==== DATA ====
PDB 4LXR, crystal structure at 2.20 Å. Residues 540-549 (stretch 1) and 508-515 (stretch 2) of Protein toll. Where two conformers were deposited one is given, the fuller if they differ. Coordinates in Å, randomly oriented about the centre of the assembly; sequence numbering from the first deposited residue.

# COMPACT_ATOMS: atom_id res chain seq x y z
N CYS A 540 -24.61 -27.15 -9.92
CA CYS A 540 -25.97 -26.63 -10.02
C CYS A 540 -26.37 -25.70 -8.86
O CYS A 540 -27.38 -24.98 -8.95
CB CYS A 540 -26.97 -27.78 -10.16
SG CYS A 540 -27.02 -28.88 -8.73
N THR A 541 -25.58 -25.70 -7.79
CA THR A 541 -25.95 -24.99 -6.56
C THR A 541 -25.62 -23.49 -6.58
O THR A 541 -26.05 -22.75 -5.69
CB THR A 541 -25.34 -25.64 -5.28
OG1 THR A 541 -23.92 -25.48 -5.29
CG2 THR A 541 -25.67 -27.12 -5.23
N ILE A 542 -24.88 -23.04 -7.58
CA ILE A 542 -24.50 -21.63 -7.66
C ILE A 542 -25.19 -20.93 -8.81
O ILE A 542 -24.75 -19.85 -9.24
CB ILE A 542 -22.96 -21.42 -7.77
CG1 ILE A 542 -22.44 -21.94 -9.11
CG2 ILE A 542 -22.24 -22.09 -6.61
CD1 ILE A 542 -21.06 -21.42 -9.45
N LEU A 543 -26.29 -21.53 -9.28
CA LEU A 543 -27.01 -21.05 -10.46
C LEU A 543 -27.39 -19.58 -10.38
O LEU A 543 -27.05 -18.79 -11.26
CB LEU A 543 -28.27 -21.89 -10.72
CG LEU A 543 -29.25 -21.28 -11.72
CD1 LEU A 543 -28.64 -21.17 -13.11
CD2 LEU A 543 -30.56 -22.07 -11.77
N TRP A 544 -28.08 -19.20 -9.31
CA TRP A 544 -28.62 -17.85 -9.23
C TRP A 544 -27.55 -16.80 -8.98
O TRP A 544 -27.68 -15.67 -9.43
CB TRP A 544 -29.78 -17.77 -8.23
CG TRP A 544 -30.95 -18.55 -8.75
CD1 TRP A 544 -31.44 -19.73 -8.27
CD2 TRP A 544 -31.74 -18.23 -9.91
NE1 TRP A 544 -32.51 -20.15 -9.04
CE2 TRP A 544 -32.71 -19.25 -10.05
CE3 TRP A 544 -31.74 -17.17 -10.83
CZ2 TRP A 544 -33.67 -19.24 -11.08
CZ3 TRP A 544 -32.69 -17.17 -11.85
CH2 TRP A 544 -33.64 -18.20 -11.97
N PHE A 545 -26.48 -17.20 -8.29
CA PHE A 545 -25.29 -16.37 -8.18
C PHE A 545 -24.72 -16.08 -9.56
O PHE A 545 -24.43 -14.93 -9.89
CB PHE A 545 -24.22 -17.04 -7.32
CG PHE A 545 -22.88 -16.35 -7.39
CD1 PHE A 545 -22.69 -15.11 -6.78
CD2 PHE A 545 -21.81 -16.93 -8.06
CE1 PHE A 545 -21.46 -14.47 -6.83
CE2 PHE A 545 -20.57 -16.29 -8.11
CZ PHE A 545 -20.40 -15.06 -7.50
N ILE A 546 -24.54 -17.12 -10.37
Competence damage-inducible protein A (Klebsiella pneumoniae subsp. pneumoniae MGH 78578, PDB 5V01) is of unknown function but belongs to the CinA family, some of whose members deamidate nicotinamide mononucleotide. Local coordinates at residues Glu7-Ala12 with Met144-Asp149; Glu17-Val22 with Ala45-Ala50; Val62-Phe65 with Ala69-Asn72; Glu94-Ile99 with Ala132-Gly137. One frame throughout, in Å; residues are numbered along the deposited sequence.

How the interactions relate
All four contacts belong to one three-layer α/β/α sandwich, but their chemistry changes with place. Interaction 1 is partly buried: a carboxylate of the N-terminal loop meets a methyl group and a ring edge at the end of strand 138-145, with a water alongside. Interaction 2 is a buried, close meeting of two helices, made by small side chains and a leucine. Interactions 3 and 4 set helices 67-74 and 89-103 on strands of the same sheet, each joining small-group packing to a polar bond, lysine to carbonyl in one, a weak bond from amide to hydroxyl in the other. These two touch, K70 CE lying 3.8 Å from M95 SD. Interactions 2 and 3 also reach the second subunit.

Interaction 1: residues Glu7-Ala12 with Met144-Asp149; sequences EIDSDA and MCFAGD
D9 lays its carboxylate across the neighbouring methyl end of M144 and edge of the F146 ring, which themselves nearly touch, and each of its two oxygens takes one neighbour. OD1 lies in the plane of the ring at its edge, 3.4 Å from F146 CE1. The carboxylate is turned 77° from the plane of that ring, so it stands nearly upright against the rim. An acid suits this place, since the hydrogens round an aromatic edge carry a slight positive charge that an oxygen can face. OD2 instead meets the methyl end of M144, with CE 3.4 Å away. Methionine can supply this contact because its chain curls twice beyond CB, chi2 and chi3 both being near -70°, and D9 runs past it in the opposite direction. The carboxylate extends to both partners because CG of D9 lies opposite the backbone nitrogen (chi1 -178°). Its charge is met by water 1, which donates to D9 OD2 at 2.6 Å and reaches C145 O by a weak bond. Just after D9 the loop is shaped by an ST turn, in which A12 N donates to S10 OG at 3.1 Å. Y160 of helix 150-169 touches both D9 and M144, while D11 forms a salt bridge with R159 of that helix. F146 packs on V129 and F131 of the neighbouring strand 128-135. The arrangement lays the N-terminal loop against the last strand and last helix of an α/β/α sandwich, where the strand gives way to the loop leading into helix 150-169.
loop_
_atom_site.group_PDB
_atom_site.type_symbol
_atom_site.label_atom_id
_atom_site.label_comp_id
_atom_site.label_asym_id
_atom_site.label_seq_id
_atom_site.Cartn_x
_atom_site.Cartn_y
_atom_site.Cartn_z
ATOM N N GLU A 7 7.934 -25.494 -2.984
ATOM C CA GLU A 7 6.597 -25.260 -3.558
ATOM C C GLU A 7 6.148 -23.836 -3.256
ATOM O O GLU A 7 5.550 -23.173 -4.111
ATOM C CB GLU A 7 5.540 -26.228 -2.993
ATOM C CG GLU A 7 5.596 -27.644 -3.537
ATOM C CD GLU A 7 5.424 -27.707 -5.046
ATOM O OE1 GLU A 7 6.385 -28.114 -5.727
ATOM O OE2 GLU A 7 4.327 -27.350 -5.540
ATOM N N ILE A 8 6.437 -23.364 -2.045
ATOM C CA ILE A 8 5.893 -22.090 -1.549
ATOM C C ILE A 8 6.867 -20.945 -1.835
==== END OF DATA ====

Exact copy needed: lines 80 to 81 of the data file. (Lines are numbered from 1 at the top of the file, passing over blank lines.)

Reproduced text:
ATOM O OE1 GLU A 7 6.385 -28.114 -5.727
ATOM O OE2 GLU A 7 4.327 -27.350 -5.540